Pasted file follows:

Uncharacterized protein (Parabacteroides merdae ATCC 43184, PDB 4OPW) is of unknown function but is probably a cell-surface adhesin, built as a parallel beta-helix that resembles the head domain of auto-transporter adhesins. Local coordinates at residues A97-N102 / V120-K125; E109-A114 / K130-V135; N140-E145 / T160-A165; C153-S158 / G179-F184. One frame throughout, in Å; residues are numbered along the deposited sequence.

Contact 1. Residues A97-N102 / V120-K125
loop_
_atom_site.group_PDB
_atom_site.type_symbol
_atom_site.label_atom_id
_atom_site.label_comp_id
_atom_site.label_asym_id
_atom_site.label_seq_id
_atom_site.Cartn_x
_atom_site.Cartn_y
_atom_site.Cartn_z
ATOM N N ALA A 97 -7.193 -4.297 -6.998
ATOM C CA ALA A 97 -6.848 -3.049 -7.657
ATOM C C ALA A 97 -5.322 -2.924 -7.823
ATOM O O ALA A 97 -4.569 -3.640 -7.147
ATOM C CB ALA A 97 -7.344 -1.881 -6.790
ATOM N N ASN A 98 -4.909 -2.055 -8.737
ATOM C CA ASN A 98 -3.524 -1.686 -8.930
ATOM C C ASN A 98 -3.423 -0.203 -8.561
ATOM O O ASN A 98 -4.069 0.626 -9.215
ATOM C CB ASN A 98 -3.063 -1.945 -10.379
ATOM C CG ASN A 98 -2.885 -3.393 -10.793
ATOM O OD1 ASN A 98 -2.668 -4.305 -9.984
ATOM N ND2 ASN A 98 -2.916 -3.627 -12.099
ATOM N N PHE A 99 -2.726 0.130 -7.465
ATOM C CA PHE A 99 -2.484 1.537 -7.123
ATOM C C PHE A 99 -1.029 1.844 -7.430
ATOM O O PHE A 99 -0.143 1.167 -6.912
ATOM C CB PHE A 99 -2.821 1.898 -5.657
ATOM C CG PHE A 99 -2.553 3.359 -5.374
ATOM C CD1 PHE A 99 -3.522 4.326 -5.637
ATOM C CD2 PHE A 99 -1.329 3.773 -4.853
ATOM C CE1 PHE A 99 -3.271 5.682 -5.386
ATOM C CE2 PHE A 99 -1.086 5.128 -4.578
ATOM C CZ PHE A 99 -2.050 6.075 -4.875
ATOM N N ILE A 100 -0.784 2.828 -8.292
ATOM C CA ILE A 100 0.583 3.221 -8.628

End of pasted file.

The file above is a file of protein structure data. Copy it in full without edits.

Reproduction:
Uncharacterized protein (Parabacteroides merdae ATCC 43184, PDB 4OPW) is of unknown function but is probably a cell-surface adhesin, built as a parallel beta-helix that resembles the head domain of auto-transporter adhesins. Local coordinates at residues A97-N102 / V120-K125; E109-A114 / K130-V135; N140-E145 / T160-A165; C153-S158 / G179-F184. One frame throughout, in Å; residues are numbered along the deposited sequence.

Contact 1. Residues A97-N102 / V120-K125
loop_
_atom_site.group_PDB
_atom_site.type_symbol
_atom_site.label_atom_id
_atom_site.label_comp_id
_atom_site.label_asym_id
_atom_site.label_seq_id
_atom_site.Cartn_x
_atom_site.Cartn_y
_atom_site.Cartn_z
ATOM N N ALA A 97 -7.193 -4.297 -6.998
ATOM C CA ALA A 97 -6.848 -3.049 -7.657
ATOM C C ALA A 97 -5.322 -2.924 -7.823
ATOM O O ALA A 97 -4.569 -3.640 -7.147
ATOM C CB ALA A 97 -7.344 -1.881 -6.790
ATOM N N ASN A 98 -4.909 -2.055 -8.737
ATOM C CA ASN A 98 -3.524 -1.686 -8.930
ATOM C C ASN A 98 -3.423 -0.203 -8.561
ATOM O O ASN A 98 -4.069 0.626 -9.215
ATOM C CB ASN A 98 -3.063 -1.945 -10.379
ATOM C CG ASN A 98 -2.885 -3.393 -10.793
ATOM O OD1 ASN A 98 -2.668 -4.305 -9.984
ATOM N ND2 ASN A 98 -2.916 -3.627 -12.099
ATOM N N PHE A 99 -2.726 0.130 -7.465
ATOM C CA PHE A 99 -2.484 1.537 -7.123
ATOM C C PHE A 99 -1.029 1.844 -7.430
ATOM O O PHE A 99 -0.143 1.167 -6.912
ATOM C CB PHE A 99 -2.821 1.898 -5.657
ATOM C CG PHE A 99 -2.553 3.359 -5.374
ATOM C CD1 PHE A 99 -3.522 4.326 -5.637
ATOM C CD2 PHE A 99 -1.329 3.773 -4.853
ATOM C CE1 PHE A 99 -3.271 5.682 -5.386
ATOM C CE2 PHE A 99 -1.086 5.128 -4.578
ATOM C CZ PHE A 99 -2.050 6.075 -4.875
ATOM N N ILE A 100 -0.784 2.828 -8.292
ATOM C CA ILE A 100 0.583 3.221 -8.628